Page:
Ain’t nobody in the US House of Representatives gonna be listening to no Spotify at work. Why? The House’s IT overlords don’t see fit. Not because Spotify is distracting and there’s real work that needs to be done or anything, no. It’s because Spotify has P2P guts and P2P is baaaaaaad, apparently. Yeah, even the RIAA thinks that line of reasoning is stupid.
Everybody knows that Spotify isn’t P2P the way, say, Naptster was P2P, but that’s not the issue, even thought it probably should be. A spokesman for the Office of the Chief Administrative Officer but it this way to POLITICO:
To help protect House data, our IT policy generally prohibits the use of peer-to-peer (P2P) technologies while operating within the secure network. While Spotify is currently not authorised, the CAO has and will continue to work with outside vendors to enable the popular services that improve member communication capabilities.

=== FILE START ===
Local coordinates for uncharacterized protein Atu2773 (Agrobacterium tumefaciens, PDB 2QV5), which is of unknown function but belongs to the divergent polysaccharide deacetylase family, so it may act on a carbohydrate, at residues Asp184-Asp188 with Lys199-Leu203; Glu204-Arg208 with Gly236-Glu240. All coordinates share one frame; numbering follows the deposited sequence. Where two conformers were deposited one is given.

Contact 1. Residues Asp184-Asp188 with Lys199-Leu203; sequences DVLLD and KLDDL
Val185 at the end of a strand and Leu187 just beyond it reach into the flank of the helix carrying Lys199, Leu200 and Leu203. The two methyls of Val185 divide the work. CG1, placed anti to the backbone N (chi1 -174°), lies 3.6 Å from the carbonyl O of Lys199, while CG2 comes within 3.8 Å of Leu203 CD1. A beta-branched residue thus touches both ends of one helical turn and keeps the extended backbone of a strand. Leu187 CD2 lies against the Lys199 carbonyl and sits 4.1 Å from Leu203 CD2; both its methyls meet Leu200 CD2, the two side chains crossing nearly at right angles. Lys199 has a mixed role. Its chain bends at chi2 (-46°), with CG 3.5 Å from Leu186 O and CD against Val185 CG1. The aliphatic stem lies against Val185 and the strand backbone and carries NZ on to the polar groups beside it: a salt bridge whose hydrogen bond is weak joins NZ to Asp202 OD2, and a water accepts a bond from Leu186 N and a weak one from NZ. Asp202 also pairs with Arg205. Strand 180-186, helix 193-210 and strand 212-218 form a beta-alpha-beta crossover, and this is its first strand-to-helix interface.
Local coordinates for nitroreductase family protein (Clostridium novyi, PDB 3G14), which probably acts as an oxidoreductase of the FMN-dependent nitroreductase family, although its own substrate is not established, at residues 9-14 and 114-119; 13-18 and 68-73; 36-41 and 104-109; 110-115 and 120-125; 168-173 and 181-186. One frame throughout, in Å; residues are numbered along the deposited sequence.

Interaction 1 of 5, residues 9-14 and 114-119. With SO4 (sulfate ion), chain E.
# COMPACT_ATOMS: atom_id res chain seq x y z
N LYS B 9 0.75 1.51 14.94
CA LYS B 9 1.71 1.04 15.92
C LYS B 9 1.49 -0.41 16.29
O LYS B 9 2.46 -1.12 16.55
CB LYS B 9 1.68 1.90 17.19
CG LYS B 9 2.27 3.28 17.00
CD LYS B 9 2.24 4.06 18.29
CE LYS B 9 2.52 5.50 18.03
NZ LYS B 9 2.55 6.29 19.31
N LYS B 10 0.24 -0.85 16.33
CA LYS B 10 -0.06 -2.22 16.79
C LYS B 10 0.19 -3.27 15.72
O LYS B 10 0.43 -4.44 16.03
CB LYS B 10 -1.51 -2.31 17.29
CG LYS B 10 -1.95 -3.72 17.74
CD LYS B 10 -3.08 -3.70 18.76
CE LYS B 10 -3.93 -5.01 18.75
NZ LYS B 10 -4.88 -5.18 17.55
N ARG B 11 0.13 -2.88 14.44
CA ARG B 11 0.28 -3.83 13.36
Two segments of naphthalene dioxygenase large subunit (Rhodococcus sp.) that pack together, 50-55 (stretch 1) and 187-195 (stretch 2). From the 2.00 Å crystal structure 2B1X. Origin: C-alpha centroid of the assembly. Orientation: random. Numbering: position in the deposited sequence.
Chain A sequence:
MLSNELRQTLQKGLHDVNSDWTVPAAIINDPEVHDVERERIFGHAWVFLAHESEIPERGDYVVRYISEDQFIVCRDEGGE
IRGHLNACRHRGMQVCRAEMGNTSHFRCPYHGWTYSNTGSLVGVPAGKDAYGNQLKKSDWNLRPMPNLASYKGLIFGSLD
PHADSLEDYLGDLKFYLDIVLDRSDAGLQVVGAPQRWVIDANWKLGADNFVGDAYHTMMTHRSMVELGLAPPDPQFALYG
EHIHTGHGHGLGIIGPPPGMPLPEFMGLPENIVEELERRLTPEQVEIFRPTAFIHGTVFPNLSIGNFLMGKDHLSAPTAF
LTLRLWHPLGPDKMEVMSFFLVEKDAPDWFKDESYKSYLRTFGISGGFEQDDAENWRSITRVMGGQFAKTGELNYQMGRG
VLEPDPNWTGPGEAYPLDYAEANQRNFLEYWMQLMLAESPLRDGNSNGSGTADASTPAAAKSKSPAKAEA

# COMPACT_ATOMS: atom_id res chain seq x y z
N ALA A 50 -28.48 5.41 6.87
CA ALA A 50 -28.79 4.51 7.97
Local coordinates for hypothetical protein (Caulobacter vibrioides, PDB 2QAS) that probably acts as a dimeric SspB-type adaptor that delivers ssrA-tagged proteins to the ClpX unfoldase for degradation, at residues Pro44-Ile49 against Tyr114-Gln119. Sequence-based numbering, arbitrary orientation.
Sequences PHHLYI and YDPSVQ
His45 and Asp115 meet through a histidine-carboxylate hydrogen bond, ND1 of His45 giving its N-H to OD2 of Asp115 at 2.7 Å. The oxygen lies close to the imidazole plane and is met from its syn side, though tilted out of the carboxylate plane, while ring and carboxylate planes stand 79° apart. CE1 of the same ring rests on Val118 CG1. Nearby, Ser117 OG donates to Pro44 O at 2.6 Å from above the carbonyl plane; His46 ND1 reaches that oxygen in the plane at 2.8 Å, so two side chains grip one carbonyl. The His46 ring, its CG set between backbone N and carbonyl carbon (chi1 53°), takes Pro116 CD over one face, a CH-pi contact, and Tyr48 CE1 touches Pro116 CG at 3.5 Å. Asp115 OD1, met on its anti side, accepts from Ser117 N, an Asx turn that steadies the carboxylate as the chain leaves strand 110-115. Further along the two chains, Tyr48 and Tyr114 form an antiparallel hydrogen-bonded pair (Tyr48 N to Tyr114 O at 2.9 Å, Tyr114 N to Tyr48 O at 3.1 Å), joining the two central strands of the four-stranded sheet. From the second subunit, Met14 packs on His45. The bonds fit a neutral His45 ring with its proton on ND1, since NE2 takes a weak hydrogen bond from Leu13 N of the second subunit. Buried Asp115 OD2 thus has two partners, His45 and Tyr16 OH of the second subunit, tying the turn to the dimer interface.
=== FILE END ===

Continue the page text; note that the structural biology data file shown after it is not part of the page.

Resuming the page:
Spotify isn’t too jazzed about the whole thing, saying “It is a sad day when a few bureaucrats can block our nation’s leadership from enjoying free, secure access to over 20 million songs,” and even the RIAA is getting in on the admonishment. CEO Cary Sherman told The Hill:
These services are safe and secure, and assuring access to them not only respects the contractual relationship users may have with these services, but also achieves an important public policy goal of promoting legal, safe digital providers.
Meanwhile, in the Senate, streaming music is flowing free, whether through Spotify or other services, hammering home exactly how isolated this weird ban is. Suffice it to say that for now, the likelihood of a sing-a-long in the House of Reps is lower than it would be if Spotify was allowed, and if that’s the case, how is anything ever going to get passed? [Politco via TechDirt]